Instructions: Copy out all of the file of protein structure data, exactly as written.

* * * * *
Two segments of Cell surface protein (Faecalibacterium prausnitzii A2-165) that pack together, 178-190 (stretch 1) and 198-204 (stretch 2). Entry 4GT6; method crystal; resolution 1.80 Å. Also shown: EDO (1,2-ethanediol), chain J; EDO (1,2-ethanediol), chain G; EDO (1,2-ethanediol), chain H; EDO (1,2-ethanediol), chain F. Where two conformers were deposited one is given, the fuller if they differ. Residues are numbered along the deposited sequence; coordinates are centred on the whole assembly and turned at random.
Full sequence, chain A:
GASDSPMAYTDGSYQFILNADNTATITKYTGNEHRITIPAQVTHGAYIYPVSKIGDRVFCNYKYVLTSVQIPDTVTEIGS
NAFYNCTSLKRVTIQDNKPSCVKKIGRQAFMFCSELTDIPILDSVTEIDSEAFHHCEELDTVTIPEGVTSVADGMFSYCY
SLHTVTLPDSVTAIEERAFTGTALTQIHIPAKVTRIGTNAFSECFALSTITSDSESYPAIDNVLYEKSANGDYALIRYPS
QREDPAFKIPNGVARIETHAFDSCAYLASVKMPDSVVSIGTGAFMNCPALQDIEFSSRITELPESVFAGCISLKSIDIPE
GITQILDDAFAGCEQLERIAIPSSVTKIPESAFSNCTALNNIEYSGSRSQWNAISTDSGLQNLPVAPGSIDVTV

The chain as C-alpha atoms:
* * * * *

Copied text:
Two segments of Cell surface protein (Faecalibacterium prausnitzii A2-165) that pack together, 178-190 (stretch 1) and 198-204 (stretch 2). Entry 4GT6; method crystal; resolution 1.80 Å. Also shown: EDO (1,2-ethanediol), chain J; EDO (1,2-ethanediol), chain G; EDO (1,2-ethanediol), chain H; EDO (1,2-ethanediol), chain F. Where two conformers were deposited one is given, the fuller if they differ. Residues are numbered along the deposited sequence; coordinates are centred on the whole assembly and turned at random.
Full sequence, chain A:
GASDSPMAYTDGSYQFILNADNTATITKYTGNEHRITIPAQVTHGAYIYPVSKIGDRVFCNYKYVLTSVQIPDTVTEIGS
NAFYNCTSLKRVTIQDNKPSCVKKIGRQAFMFCSELTDIPILDSVTEIDSEAFHHCEELDTVTIPEGVTSVADGMFSYCY
SLHTVTLPDSVTAIEERAFTGTALTQIHIPAKVTRIGTNAFSECFALSTITSDSESYPAIDNVLYEKSANGDYALIRYPS
QREDPAFKIPNGVARIETHAFDSCAYLASVKMPDSVVSIGTGAFMNCPALQDIEFSSRITELPESVFAGCISLKSIDIPE
GITQILDDAFAGCEQLERIAIPSSVTKIPESAFSNCTALNNIEYSGSRSQWNAISTDSGLQNLPVAPGSIDVTV

The chain as C-alpha atoms: